This article explores why it is often difficult for organizations to capture, store, and share employees' individually held expertise. Drawing on studies of the social construction of expertise and theories of transactive memory systems and self-presentation in computer-mediated environments, we argue that knowledge management technologies are not simple containers for the storage of expertise, but that they are stages upon which individuals enact performances of expertise. Through a longitudinal study of the work of IT technicians we show that users of a knowledge management technology strategically craft their own information entries to position themselves as experts vis-à-vis their coworkers. The data suggest that proactive self-presentations enacted by a few actors early on may spur reactive behaviors of strategic self-presentation across the organization. We explore implications of these findings for theories of transactive memory systems and technology use in organizations.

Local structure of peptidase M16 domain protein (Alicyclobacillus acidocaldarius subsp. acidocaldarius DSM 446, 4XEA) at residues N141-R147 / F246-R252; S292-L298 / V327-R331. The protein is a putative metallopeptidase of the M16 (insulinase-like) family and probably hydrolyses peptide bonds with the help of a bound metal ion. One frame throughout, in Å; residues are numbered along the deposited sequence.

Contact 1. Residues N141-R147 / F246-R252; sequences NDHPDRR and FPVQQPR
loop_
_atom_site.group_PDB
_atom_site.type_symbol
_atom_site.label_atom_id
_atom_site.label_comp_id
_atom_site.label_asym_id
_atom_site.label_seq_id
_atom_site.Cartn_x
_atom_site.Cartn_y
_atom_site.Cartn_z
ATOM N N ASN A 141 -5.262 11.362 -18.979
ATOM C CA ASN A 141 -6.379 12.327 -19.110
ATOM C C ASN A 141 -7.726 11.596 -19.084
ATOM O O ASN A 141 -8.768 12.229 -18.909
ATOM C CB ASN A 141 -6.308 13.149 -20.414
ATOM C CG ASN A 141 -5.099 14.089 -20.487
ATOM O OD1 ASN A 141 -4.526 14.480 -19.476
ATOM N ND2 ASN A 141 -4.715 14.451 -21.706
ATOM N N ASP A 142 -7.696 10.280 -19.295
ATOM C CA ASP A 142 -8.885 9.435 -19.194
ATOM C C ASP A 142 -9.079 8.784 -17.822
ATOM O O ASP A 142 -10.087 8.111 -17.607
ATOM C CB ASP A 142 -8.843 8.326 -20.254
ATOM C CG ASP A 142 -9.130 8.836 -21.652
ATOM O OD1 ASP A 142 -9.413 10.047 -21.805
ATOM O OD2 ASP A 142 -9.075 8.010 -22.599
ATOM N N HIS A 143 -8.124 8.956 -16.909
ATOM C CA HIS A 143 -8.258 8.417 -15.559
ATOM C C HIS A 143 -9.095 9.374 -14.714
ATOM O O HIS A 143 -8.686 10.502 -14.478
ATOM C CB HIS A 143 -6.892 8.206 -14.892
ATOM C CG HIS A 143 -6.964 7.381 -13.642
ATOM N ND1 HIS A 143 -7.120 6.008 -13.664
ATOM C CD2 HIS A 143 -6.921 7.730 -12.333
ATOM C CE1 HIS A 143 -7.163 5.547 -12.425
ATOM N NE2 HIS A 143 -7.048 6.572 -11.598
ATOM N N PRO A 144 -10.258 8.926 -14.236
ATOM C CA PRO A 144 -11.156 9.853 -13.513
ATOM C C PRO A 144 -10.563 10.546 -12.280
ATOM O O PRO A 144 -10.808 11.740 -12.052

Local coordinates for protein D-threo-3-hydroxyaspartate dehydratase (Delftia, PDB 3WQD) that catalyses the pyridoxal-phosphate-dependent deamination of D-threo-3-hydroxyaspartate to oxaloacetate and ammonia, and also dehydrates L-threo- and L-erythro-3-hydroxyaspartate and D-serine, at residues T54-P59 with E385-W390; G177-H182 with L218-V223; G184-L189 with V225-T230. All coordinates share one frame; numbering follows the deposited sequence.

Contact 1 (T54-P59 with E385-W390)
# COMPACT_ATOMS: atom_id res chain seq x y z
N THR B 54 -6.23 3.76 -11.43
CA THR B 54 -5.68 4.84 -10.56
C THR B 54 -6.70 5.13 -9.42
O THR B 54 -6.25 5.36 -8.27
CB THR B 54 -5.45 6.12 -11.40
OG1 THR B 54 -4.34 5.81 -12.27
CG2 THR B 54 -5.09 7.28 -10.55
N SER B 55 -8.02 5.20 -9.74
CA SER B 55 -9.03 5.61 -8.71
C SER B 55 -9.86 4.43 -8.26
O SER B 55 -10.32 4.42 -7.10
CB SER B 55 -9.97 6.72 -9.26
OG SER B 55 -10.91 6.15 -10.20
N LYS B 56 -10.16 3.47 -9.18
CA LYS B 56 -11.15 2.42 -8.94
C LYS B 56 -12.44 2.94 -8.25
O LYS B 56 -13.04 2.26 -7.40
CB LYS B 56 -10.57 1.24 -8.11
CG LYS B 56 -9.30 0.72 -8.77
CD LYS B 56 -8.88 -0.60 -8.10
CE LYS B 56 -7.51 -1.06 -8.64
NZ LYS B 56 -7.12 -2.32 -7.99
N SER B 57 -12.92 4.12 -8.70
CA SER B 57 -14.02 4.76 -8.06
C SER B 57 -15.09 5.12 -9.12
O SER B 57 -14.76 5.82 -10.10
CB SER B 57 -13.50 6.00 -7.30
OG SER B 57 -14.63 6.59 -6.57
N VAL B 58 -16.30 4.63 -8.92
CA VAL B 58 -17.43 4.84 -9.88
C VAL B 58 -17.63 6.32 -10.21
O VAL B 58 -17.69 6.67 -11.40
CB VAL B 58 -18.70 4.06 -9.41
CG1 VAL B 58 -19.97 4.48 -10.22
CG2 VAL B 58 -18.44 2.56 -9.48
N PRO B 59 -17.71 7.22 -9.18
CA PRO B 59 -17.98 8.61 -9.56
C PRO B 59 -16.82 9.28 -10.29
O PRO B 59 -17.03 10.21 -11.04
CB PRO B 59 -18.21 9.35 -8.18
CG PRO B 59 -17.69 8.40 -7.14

ASJC Scopus subject areas
- Management Information Systems
- Information Systems
- Organizational Behavior and Human Resource Management
- Library and Information Sciences
- Management of Technology and Innovation